Islam in the Time of Trump
Speaker: Salam Al-Marayati, President of the Muslim Public Affairs Council
Location: Santa Fe Center for Spiritual Living, 505 Camino de Los Marquez
Cost: $15 CIR Members; $20 Non-members & Guests; students and faculty attend for free.
During the 2016 campaign, President Donald Trump proposed to establish a U.S. Muslim registry and that all Muslim immigrants would be banned from entering the United States. How would such a policy impact the civil rights of American Muslims, the third largest religious group in the U.S.? In Europe, the Syrian Refugee crisis has also given rise to powerful anti-Muslim sentiments. How may we push back against what Salam Al-Marayati has termed “an inquisition mentality toward American Muslims”? In the battle of ideas in the Muslim world today, Salam asserts that “‘Islam in the West is part of the solution‘ in the reconciliation of that paradigm of Islam v.s. the West.”
Salam Al-Marayati is nationally recognized for his commitment to improving the public understanding of Islam and policies impacting American Muslims. He is president and co-founder of the Muslim Public Affairs Council and oversees MPAC’s groundbreaking civic engagement, public policy, and advocacy work. He is an expert on Islam in the West, Muslim reform movements, human rights, democracy, national security, and Middle East politics and he has spoken at the White House, Capitol Hill and represented the U.S. at international human rights and religious freedom conferences.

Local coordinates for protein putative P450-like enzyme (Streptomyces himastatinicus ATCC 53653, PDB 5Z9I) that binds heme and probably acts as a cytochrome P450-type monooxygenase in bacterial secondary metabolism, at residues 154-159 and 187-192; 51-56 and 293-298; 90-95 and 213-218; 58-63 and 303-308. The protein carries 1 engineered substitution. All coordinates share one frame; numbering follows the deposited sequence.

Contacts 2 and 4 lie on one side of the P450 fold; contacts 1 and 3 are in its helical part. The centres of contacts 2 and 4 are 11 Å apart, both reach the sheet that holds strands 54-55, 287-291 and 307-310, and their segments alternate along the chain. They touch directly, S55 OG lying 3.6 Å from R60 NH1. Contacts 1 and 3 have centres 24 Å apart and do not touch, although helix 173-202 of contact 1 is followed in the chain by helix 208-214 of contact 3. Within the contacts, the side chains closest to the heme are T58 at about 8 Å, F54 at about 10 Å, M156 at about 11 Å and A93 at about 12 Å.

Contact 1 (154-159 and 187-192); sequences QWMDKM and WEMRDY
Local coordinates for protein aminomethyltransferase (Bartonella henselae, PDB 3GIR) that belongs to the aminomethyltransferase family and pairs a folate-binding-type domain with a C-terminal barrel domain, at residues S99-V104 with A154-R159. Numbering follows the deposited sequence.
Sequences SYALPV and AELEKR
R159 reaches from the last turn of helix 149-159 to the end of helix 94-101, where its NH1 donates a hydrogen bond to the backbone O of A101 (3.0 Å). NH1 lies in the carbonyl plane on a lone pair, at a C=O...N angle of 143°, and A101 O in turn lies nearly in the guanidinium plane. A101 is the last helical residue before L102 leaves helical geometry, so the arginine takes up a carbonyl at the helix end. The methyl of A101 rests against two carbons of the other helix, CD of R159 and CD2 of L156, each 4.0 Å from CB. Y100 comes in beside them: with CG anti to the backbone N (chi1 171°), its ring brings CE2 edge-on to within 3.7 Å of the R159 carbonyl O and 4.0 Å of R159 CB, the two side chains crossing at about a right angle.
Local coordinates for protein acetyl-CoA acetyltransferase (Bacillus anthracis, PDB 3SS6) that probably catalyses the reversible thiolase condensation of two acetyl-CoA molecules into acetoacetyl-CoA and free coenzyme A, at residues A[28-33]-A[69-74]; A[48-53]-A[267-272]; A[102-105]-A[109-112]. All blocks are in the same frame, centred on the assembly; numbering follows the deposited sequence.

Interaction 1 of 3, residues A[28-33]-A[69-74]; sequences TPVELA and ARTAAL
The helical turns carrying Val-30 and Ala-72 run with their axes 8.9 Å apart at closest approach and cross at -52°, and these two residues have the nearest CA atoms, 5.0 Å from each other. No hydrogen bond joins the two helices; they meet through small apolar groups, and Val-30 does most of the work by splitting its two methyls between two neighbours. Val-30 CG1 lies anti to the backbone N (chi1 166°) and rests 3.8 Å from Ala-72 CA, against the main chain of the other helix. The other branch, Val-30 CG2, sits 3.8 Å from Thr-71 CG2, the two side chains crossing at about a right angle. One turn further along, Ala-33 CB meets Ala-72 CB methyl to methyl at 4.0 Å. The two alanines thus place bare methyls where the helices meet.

Al-Marayati’s writings have appeared in every major national news publication (including the New York Times, Wall Street Journal, Washington Post, and Los Angeles Times). His most recent op-ed appeared in the LA Times on why Muslims don’t need Trump to tell them when to report criminal activity. He has been featured on national and international news outlets (including CNN, MSNBC, Fox News, and C-SPAN).
Salam is an adjunct faculty member at Bayan Claremont and a board member of the Muslim Reform Institute. Deeply involved in interfaith activities, he was co-chair of the Interfaith Coalition to Heal Los Angeles, which formed in the wake of the 1992 Los Angeles uprisings.
Moderating his talk will be Miraj Bukhari-Freyer, and responding to Salam’s talk, and then participating in a panel, will be Samia Assed of the Albuquerque Center for Peace and Justice.